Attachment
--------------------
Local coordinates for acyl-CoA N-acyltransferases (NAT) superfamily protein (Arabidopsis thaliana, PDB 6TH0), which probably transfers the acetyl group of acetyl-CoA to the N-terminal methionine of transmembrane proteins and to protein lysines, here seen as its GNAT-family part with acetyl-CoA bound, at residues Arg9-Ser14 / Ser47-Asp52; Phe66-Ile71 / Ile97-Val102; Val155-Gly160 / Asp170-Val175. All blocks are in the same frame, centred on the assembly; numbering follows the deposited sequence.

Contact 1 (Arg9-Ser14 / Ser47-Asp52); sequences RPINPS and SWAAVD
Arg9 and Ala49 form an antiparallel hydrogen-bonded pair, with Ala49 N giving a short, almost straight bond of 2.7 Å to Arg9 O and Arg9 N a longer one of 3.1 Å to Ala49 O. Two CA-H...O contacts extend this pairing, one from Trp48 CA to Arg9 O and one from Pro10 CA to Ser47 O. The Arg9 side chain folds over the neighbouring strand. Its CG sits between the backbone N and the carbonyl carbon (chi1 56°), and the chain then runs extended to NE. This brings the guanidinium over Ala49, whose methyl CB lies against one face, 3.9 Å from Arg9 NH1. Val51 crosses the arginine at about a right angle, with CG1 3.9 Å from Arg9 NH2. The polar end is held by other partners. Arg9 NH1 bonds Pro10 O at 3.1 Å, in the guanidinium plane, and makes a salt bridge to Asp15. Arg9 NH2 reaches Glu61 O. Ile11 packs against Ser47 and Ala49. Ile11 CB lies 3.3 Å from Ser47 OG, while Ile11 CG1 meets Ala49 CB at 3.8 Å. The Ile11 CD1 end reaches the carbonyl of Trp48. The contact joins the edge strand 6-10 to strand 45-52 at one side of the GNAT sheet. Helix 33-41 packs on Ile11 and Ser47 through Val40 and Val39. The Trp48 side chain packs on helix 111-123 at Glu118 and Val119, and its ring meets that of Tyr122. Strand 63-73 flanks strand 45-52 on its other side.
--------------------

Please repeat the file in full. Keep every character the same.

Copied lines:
Local coordinates for acyl-CoA N-acyltransferases (NAT) superfamily protein (Arabidopsis thaliana, PDB 6TH0), which probably transfers the acetyl group of acetyl-CoA to the N-terminal methionine of transmembrane proteins and to protein lysines, here seen as its GNAT-family part with acetyl-CoA bound, at residues Arg9-Ser14 / Ser47-Asp52; Phe66-Ile71 / Ile97-Val102; Val155-Gly160 / Asp170-Val175. All blocks are in the same frame, centred on the assembly; numbering follows the deposited sequence.

Contact 1 (Arg9-Ser14 / Ser47-Asp52); sequences RPINPS and SWAAVD
Arg9 and Ala49 form an antiparallel hydrogen-bonded pair, with Ala49 N giving a short, almost straight bond of 2.7 Å to Arg9 O and Arg9 N a longer one of 3.1 Å to Ala49 O. Two CA-H...O contacts extend this pairing, one from Trp48 CA to Arg9 O and one from Pro10 CA to Ser47 O. The Arg9 side chain folds over the neighbouring strand. Its CG sits between the backbone N and the carbonyl carbon (chi1 56°), and the chain then runs extended to NE. This brings the guanidinium over Ala49, whose methyl CB lies against one face, 3.9 Å from Arg9 NH1. Val51 crosses the arginine at about a right angle, with CG1 3.9 Å from Arg9 NH2. The polar end is held by other partners. Arg9 NH1 bonds Pro10 O at 3.1 Å, in the guanidinium plane, and makes a salt bridge to Asp15. Arg9 NH2 reaches Glu61 O. Ile11 packs against Ser47 and Ala49. Ile11 CB lies 3.3 Å from Ser47 OG, while Ile11 CG1 meets Ala49 CB at 3.8 Å. The Ile11 CD1 end reaches the carbonyl of Trp48. The contact joins the edge strand 6-10 to strand 45-52 at one side of the GNAT sheet. Helix 33-41 packs on Ile11 and Ser47 through Val40 and Val39. The Trp48 side chain packs on helix 111-123 at Glu118 and Val119, and its ring meets that of Tyr122. Strand 63-73 flanks strand 45-52 on its other side.